Some rural-based banks, we are told, froze depositors' money back in April, claiming that there was a "system upgrade" in process. Since that time, there has been no further communication from the banks in question.
The Chinese media said up to $1.5 billion in funds are now tied up in the scheme, which authorities are now investigating. (Related: Remember late last year when China-based Evergrande defaulted?)
Some 1,000 people gathered in front of a Zhengzhou branch of the Bank of China, China's central bank – similar to the Federal Reserve – to protest the bank freezes. They were seen holding up banners and chanting slogans on the steps of the building.
These protesters are among the thousands of customers who opened accounts at six rural banks in Henan and neighboring Anhui province that are now refusing to let go of deposited funds.
It turns out that the head of the banks' parent company is on the run and wanted for financial crimes. The only thing left as a remedy, it seems, is for the Bank of China to intervene.
The video below shows depositors in front of the Bank of China growing restless and throwing plastic bottles at approaching security guards. Some of the protesters were arrested and dragged away:
Citizens storm the Bank of China in Zhengzhou over bank account freezes. Banks froze millions of dollars in deposits last April, simply explaining to savers that they need to upgrade their internal systems. Since then, customers have not received any kind of communication. pic.twitter.com/XS9zuXRuEK
— RadioGenova (@RadioGenova) July 10, 2022
Teams of plain-shirted men were also seen, as well as a banking regulator and a local government official, neither of whom were successful in their attempts to speak to the crowd.
"We came today and wanted to get our savings back, because I have elderly people and children at home, and the inability to withdraw savings has seriously affected my life," said one woman from Shandong province whose money is tied up in the scheme.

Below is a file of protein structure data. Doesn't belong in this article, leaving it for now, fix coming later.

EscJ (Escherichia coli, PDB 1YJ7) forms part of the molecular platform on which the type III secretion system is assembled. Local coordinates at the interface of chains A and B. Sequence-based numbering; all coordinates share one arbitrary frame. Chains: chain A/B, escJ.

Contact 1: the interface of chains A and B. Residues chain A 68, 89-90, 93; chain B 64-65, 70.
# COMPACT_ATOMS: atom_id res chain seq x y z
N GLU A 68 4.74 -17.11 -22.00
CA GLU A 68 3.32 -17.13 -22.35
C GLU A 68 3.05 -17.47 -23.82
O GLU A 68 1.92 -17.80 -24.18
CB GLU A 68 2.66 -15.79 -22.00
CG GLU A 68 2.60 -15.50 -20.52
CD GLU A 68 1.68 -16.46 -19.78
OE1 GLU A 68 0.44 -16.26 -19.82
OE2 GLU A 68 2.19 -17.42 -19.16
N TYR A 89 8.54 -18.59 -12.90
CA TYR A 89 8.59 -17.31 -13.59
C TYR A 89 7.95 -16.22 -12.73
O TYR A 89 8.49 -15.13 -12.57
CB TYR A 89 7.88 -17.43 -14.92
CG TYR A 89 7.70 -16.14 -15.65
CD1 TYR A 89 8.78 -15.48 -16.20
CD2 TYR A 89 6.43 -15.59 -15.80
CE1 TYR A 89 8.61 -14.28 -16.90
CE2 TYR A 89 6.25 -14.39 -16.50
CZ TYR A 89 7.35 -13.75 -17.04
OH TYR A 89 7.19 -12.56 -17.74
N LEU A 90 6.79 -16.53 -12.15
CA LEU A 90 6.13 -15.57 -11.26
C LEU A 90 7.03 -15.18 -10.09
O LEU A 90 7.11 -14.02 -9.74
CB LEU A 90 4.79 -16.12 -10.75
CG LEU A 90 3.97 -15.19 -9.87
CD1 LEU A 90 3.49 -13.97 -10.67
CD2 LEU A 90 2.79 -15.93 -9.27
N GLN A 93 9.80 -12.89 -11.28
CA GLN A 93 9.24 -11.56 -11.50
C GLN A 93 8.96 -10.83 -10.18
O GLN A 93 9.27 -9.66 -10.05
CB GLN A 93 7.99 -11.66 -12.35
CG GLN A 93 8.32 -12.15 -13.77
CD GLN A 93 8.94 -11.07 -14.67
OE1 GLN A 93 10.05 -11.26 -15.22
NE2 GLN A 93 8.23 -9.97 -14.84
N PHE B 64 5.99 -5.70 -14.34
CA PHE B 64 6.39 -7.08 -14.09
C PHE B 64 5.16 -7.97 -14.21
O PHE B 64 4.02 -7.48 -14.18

At one point, a vehicle bearing a megaphone came along and announced that the assembly was illegal and that everyone still there would be detained and fined if they did not leave the premises immediately.
Not long after, the plain-shirted men rushed into the crowd and started dragging and beating people. One woman who was struck asked why they hit her, to which one of them responded, "What's wrong with beating you?"
The same woman, going only by the last name of Zhang to protect her identity, expressed deep grief about having her money stolen from her. She told the media that nobody was told that beatings would occur if the protesters refused to disperse.
"They did not say they would beat us if we refused to leave," Zhang is further quoted as saying. "They just used the loudspeaker to say that we were breaking the law by petitioning. That's ridiculous. It's the banks that are breaking the law."
Soon this type of thing will be seen everywhere. The central banking Ponzi scheme is coming to an end, and there will be many people everywhere who are left holding the bag. This protest at the Bank of China is only the beginning.
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